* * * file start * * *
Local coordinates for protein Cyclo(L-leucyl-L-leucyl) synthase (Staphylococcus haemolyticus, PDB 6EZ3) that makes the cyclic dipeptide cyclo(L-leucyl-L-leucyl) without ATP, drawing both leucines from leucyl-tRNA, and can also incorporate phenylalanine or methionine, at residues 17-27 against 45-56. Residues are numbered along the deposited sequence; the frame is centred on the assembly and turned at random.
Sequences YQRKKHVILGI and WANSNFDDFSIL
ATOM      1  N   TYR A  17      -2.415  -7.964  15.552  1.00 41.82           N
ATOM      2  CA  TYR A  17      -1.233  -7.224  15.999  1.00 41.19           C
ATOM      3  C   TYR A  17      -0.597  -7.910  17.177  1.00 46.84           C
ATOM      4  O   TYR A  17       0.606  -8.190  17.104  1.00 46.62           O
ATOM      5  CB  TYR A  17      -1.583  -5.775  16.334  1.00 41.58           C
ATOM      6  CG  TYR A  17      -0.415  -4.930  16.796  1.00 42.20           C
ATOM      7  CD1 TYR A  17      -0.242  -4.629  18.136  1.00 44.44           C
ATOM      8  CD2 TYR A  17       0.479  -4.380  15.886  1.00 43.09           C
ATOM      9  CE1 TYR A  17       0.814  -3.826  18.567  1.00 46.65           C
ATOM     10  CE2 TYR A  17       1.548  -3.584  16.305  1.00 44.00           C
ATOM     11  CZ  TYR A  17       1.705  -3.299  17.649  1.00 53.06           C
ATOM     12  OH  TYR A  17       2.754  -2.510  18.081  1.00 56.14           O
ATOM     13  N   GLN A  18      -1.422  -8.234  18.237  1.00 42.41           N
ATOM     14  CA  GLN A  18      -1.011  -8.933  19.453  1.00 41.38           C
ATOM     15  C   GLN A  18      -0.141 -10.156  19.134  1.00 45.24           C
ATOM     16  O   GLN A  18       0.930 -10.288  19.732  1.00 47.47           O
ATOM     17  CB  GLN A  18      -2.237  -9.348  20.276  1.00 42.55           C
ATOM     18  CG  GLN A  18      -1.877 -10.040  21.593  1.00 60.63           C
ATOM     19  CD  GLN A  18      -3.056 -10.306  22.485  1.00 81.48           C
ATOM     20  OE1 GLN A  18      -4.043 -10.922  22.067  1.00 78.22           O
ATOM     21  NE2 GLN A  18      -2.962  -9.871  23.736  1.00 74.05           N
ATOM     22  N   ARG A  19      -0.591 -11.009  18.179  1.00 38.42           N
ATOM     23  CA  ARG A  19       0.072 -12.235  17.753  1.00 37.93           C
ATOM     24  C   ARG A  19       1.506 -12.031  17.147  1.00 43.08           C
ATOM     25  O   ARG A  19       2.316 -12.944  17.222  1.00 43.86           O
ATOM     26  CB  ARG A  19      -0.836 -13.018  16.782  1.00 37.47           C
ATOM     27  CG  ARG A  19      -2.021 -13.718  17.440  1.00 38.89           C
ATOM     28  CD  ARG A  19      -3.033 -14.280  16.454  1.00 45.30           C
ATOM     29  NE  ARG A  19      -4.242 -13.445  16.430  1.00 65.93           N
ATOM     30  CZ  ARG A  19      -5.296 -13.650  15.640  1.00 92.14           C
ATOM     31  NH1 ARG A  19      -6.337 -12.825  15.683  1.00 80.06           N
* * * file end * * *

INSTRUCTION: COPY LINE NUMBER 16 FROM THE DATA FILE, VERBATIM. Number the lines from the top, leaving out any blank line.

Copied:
ATOM     14  CA  GLN A  18      -1.011  -8.933  19.453  1.00 41.38           C